Posted by Dahlia | October 3, 2015, 8:25 pm
      • Hello,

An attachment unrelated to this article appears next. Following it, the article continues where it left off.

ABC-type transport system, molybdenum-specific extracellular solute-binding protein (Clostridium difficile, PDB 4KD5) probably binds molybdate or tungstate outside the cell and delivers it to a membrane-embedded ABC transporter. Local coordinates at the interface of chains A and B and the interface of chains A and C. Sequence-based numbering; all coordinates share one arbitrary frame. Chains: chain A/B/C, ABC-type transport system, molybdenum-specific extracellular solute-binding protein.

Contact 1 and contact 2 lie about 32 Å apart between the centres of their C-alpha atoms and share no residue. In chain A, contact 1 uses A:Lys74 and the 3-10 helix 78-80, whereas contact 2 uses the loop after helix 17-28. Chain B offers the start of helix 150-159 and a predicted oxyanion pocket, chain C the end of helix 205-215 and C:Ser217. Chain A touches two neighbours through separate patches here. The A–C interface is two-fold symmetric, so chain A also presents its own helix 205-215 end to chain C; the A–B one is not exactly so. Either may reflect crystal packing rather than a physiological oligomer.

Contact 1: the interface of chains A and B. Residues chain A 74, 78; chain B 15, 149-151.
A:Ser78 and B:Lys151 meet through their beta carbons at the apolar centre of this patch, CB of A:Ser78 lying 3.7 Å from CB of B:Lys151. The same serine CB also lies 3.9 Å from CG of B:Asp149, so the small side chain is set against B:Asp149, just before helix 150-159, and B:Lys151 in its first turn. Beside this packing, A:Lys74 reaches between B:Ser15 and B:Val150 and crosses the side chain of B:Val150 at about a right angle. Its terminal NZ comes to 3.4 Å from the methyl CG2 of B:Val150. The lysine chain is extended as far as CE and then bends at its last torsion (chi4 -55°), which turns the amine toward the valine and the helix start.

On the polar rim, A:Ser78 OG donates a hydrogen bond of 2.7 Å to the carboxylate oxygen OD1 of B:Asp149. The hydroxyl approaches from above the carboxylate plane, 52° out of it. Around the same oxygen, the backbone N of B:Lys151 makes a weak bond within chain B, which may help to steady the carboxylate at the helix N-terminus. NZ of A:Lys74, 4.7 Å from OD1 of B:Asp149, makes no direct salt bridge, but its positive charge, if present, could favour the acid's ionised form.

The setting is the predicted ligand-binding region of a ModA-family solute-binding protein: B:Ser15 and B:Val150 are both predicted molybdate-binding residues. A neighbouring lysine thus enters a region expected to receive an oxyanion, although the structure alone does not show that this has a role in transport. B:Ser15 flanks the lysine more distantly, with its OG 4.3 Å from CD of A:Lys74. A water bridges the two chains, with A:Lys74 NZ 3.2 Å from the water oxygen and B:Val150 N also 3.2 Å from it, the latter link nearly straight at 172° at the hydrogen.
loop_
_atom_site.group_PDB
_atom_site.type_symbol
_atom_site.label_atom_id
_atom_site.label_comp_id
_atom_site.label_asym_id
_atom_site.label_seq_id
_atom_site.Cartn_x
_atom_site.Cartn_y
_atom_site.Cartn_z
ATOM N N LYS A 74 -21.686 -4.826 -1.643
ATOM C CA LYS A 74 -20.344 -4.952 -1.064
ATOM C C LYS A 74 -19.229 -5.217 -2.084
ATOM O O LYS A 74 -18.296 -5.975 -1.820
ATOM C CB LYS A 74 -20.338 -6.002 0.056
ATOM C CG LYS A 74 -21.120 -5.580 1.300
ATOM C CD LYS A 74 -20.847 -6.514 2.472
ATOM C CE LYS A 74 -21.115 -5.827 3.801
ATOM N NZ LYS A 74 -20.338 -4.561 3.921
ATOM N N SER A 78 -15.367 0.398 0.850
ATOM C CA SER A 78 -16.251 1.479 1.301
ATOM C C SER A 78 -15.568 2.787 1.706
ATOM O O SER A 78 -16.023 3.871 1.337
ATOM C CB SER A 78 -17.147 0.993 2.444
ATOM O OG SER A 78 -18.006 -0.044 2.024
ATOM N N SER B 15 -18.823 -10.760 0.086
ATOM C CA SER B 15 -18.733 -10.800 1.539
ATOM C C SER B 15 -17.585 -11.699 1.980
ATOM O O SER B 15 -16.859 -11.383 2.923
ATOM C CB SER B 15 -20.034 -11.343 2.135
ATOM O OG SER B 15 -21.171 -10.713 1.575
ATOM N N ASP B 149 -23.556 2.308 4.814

I’m not sure if you’ll be notified of my reply to your response to Kimberly’s episode however, I just wanted to make note of a couple things – as an avid Intervention watcher. Being a former addict myself – I can relate very closely to this show, and perhaps that’s why I consider it one of my favorites and sympathize deeply with (most) of the addicts. In Kimberly’s case with her then-boyfriend, I’d actually have to disagree with you on his desperation act of locking her up in the spare bedroom for 3 days. As long as she wasn’t deprived of food & water, I actually think the act was justifiable. Being involved with an addict either as a family member, friend or significant other can cause desperation and desperate times call for desperate measures. This is a woman who had hit rock bottom multiple times, resulting in several charges that led to jail time and being sent to countless rehabs – yet still resorted to her drinking after all the attempts her family made. Her boyfriend was most likely only locking her up because he felt like it was the only thing he could do at the time – he had no choice. Her days were numbered literally – as alcohol is by far the most damaging to your body health wise out of all the drugs I can name, and while it takes awhile for your body to fully deteriorate from the negative impact alcohol causes – a fatal outcome is inevitable. He had two choices, to sit around and wait for his partner to hit a permanent rock bottom which could’ve quite easily resulted in death, (perhaps not from the alcohol itself but the impaired judgment she had while drinking alcohol which could’ve resulted in her seriously harming herself, or someone else from public intoxication or even driving under the influence), OR his second option was taking the matter into his own hands, as most would do in a state of desperation, trying to heal those you love and care for. It might have seemed disturbing to you, but what was really disturbing was the harm Kimberly was doing to herself, and her body. His unethical intervention of locking her up in the bedroom for 3 days failed, ultimately because it has the be the addict’s will to want to get help & get clean. Without the willpower to get sober and stay sober, the outcome will always be failure. The addict will run right back to the one thing that they’ve become dependent on as an emotional & physical crutch to rid them of their pain by numbing all sense of their emotions or feelings – their drug of choice. While an intervention by the family often becomes the final attempt at trying to save the addict from themselves & the drug, it is the addict & the addict only who has the tools to remain sober. And coming from experience, it’s not easy. It’s an everyday battle to fight off the temptation to use, resulting in a relapse, TRUST me. I went to an NA meeting (anonymous meetings that are held several times a week all over North American cities for addicts & recovering addicts as a means of helping eachother stay clean by joining together and sharing stories and offering moral support to those struggling) and there was one of the female addicts, headlining the meeting with her story of addiction and how she reached 6 months of sobriety which while that not being much, was the longest she’d ever been clean in years. Her method of getting clean was along the same lines of Kimberly’s boyfriends attempt to get her clean. This female addict told her PARENTS to lock her in their unfinished basement for atleast a week and refuse to give in and let her out, even if she screamed, cried, pleaded or begged to be set free. She was in that basement for 7 days, with no food – only water, no source of sunlight (it was an underground basement with the windows tapped shut), no WiFi, social interactions or entertainment. She said detoxing off her DOC (drug of choice) was complete and utter hell.. She described it as the worst case of the flu one could ever have (and having detoxed off my DOC for 8 days to get clean, I know EXACTLY how she felt). She puked nonstop, direhea, severe muscle pains, sleep deprivation from restlessness, cold sweats, hot sweats, shakes, mood swings, and strong drug cravings – but she fought off all the pain, and suffering, and the abundance of tears and on Day 8 – she finally felt ready to leave that basement and she said she walked out feeling like a new person, with no desire to ever use a drug again and the strong desire to stay clean and lead a sober life. The point is, sometimes desperate measures work, but like I said – the addict has to want it for themselves and Kimberly clearly wasn’t ready.